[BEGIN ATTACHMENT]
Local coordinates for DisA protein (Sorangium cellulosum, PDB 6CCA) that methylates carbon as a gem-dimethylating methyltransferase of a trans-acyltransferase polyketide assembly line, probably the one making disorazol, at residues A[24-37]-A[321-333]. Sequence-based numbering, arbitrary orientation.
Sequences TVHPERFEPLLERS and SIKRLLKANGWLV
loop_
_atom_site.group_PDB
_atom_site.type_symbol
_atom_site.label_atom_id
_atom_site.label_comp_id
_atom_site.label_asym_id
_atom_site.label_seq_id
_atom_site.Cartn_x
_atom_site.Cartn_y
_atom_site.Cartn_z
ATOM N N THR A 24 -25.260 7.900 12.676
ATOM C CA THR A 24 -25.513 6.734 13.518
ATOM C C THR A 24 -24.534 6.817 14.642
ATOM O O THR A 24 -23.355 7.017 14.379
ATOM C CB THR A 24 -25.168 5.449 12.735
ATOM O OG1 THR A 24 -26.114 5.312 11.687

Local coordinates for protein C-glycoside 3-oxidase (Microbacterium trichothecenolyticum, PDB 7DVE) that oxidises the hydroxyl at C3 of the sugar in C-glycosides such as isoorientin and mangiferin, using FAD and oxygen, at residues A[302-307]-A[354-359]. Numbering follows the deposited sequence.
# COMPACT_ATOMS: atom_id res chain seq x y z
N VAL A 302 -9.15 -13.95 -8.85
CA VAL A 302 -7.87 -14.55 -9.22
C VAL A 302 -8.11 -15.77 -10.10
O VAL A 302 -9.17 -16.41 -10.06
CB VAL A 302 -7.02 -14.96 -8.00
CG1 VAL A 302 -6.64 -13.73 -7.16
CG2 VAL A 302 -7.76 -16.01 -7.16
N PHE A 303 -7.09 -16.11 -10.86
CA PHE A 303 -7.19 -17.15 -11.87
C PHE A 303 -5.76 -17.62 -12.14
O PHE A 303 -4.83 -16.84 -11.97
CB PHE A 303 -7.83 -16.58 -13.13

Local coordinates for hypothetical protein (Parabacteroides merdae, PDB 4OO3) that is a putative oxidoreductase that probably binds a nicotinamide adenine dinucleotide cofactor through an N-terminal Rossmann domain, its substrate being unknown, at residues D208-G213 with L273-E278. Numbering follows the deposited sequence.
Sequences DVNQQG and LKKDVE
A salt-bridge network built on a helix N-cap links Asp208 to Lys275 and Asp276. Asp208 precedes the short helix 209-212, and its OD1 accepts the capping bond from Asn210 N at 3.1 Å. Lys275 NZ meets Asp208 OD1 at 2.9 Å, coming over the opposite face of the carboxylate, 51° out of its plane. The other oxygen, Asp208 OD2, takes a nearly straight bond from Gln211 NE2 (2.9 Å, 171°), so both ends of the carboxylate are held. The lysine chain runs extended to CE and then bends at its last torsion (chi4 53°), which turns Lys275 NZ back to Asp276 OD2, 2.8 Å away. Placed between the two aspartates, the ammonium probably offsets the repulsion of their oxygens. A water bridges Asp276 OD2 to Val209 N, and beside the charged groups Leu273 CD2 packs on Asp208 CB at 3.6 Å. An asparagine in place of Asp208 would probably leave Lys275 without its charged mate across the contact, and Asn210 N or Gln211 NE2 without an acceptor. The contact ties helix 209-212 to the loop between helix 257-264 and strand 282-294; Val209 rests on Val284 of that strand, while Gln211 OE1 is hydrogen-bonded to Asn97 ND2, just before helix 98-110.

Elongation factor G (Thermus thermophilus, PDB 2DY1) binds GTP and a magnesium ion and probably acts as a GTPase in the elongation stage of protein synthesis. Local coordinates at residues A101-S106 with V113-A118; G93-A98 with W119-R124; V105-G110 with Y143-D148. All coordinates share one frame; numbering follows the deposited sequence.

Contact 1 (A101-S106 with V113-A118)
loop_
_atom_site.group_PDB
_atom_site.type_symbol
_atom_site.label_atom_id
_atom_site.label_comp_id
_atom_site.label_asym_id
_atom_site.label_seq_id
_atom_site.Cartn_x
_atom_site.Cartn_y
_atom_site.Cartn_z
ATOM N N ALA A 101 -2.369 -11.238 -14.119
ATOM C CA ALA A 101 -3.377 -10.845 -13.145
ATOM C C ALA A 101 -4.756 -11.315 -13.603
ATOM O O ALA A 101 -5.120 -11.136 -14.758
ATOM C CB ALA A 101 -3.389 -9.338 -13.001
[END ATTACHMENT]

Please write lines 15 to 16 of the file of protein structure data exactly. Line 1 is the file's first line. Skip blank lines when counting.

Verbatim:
ATOM C C THR A 24 -24.534 6.817 14.642
ATOM O O THR A 24 -23.355 7.017 14.379